Jack’s best message is to be normal. Think about what a normal person does when they read these passages and just do that. Think about what an ideal reader would do. An ideal reader is someone who reads and is not going to try to trick or game the system.

Read it slowly. Pay attention to what you’re reading. Understand it. Reading it sentence by sentence like we’re doing together is ideal. 

“Eventually, when you do this enough, it becomes a habit. It becomes the way you read.”Click To Tweet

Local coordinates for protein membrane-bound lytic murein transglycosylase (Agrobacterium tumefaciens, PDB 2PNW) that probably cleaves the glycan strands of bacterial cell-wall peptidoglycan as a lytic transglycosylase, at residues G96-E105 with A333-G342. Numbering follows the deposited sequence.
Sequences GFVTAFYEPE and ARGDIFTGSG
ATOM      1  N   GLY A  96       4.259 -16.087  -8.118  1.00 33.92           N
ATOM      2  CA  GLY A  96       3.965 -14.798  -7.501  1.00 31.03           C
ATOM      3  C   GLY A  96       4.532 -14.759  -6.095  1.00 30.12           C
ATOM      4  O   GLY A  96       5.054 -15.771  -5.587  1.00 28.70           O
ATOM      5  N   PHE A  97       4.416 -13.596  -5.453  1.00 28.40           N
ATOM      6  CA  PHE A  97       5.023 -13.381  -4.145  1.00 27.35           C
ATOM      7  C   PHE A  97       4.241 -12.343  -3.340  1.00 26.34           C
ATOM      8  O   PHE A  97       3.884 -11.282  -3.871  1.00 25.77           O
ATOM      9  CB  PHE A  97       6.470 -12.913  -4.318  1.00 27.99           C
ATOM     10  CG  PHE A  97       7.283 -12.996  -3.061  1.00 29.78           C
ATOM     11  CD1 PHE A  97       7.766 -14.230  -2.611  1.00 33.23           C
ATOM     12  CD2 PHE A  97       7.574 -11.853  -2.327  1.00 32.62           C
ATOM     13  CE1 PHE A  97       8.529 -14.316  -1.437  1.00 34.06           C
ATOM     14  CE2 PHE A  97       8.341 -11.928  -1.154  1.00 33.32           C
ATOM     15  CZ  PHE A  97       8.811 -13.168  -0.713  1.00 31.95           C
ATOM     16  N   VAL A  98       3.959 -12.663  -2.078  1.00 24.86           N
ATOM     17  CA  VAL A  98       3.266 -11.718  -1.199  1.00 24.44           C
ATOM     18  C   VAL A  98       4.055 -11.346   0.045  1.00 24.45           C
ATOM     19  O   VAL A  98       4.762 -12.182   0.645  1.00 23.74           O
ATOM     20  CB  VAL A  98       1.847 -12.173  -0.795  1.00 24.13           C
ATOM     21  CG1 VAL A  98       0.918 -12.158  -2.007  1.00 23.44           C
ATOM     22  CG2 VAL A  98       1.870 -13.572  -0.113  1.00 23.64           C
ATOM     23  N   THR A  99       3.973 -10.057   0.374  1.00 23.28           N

[21:17] Don’t Use Timer as an Excuse

The hardest part of all this is the timing aspect. Many students will try to convince themselves they can’t read slowly and understand things because of the timer. 

Forget the timer. Focus on understanding what you’re reading. Because if you can do that, you’re going to get through these questions a lot faster. 

If you bring up the timer as an excuse every time you’re reading something, it’s because you don’t want to put in the mental energy and the effort. And when you get to the questions, you’re going to get stuck. Then you would spend even more time going back to the passage and trying to figure things out and confuse yourself in the end along the way.

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Links:

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Jack Westin